Nuclear-armed foes Pakistan, India talk peace over lunch

NEW DELHI Sun Apr 8, 2012 5:56pm IST

1 of 5. Indian Prime Minister Manmohan Singh (R) shakes hands with Pakistan President Asif Ali Zardari during a meeting in New Delhi April 8, 2012.

Credit: Reuters/Prakash Singh/Pool

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NEW DELHI (Reuters) - Pakistan President Asif Ali Zardari and Indian Prime Minister Manmohan Singh stood together in New Delhi on Sunday, adding weight to peace efforts by the nuclear-armed foes with the first visit by a Pakistani head of state to India in seven years.

Relations have warmed since Pakistan promised its neighbour most favoured nation trade status last year, although a $10 million bounty offered by Washington for a Pakistani Islamist blamed for the 2008 attacks on Mumbai has stirred old grievances.

The leaders discussed Kashmir, theatre of two of three wars between India and Pakistan, as well as terrorism and trade during a 40-minute meeting on their own before sharing lunch, India's Foreign Secretary Rajan Mathai told reporters.

"We would like to have better relations with India. We have spoken on all topics that we could have spoken about and we are hoping to meet on Pakistani soil very soon," Zardari told a briefing as they emerged from Singh's residence.

Singh said he hoped to make his first visit to Pakistan at a convenient date.

"Relations between India and Pakistan should become normal. That's our common desire," he said. "We have a number of issues and we are willing to find tactical, pragmatic solutions to all those issues and that's the message that president Zardari and I would wish to convey."

Zardari then headed to the shrine of a revered Sufi Muslim saint, Ajmer Sharif in Ajmer, seen as a symbol of harmony between South Asia's often competing religions.

On his first visit to India as part of the 40-member delegation, Zardari's son, Bilawal Bhutto Zardari, stood behind the leaders, in a sign of his growing role in politics.

Mathai said Singh offered Zardari India's help in finding 124 Pakistani soldiers and 11 civilians engulfed by an avalanche on Saturday near the 6,000-metre-high (18,500-foot) Siachen glacier in Kashmir - known as the world's highest battlefield.

Zardari thanked Singh but did not immediately respond to the offer to help rescue teams, backed by helicopters and sniffer dogs combing an area one-km (half a mile) wide with snow up to 80 feet (25 metres) deep. Hundreds have died at Siachen over the years, mainly from the inhospitable conditions.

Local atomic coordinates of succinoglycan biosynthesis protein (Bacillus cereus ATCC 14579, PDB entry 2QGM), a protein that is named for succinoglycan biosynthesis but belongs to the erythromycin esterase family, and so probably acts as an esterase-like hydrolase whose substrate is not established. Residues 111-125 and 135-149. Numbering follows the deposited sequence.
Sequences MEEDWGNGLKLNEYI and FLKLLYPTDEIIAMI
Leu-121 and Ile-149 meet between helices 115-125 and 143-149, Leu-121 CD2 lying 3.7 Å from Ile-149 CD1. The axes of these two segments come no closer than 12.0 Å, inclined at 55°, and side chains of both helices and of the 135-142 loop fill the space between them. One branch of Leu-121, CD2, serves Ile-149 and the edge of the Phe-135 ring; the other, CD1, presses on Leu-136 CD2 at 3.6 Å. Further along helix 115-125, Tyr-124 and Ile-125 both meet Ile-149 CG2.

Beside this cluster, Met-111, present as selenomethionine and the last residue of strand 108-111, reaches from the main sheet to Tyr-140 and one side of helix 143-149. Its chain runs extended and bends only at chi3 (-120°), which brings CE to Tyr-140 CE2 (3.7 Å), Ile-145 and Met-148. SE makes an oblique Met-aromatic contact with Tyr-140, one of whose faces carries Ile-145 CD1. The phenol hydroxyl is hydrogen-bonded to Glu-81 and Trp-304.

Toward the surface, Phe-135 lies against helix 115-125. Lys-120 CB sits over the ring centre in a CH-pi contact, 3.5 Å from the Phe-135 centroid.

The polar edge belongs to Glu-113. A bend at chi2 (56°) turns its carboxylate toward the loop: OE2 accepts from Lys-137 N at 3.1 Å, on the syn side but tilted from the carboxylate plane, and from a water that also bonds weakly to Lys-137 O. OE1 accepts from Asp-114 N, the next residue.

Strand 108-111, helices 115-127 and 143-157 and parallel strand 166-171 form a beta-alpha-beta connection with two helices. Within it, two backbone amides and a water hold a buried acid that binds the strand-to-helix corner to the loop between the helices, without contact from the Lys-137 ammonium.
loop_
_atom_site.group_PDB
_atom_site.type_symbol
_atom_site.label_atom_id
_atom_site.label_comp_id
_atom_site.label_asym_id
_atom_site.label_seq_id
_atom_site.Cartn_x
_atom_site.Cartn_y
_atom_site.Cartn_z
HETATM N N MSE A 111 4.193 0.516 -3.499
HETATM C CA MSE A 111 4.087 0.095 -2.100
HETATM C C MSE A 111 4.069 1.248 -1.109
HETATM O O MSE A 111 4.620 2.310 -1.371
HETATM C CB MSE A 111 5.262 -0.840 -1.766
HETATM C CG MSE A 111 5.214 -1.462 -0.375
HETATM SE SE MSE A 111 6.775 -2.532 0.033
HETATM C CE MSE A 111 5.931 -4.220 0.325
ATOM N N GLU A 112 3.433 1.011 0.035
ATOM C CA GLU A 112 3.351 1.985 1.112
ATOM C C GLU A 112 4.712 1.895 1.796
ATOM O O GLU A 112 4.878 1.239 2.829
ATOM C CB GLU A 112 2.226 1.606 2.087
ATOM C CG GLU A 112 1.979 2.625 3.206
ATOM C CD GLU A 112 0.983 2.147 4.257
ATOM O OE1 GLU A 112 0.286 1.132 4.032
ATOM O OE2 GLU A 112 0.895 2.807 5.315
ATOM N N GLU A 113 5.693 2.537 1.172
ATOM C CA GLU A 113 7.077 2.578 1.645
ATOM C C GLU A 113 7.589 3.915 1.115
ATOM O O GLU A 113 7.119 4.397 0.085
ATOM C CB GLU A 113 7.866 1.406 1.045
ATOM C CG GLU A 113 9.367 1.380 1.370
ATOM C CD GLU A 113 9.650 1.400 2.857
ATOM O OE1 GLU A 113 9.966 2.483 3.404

A foreign ministry source said the timing of any visit by Singh to Pakistan will depend on issues including a conflict over the oil-rich Sir Creek river estuary, one of their longest running disputes.


Singh told Zardari it was imperative to bring to justice the perpetrators of a 2008 attack on India's financial capital, Mumbai - a three-day gun and bomb rampage by 10 Pakistani militants that left 166 dead and derailed the peace process.

Talks only resumed last year.

Singh raised the continued freedom of Hafiz Saeed, the Islamist suspected of masterminding the attack. Saeed will be discussed again at a forthcoming meeting between home ministry officials, Mathai said.

India is furious Pakistan has not detained Saeed, despite handing over evidence against him. Pakistan Prime Minister Yousuf Raza Gilani said on Friday that anyone with concrete proof to prosecute Saeed should present it to the courts.

Relaxed visa rules will be signed at the same meeting of officials. Pakistan is expected to formally designate India as a most-favoured-nation later this year.

With Zardari and Singh both suffering major domestic problems, prospects are low for fixing the Kashmir stand-off.

Lasting Pakistan-India peace would go a long way to smoothing a perilous transition in Afghanistan as most NATO combat forces prepare to leave by the end of 2014.

India and Pakistan fought their most recent war in 1999, shortly after both sides declared they possessed nuclear weapons. Hundreds died on the defacto border in Kashmir before Pakistani troops and militants were forced to withdraw.

Born in a village in what is now Pakistan, Singh has pushed for peace during his two terms in office, but his efforts were knocked off track by the 2008 ouster of former President Pervez Musharraf, with whom he had built trust, and the Mumbai raids.

Informal meetings, during international cricket matches, or in this case before Zardari's pilgrimage to the Sufi shrine, have become the hallmark of Singh's diplomacy.

In November, Singh met Gilani in the Maldives and promised to open a new chapter in their history. Hopes are focused on boosting trade and tourism, and resolving the conflict at the Siachen glacier and Sir Creek in the west.

Musharraf, the last Pakistani head of state to visit India in 2005, has said both issues were as good as fixed while he was in office.

(Additional reporting by Anurag Kotoky; Editing by Ron Popeski)



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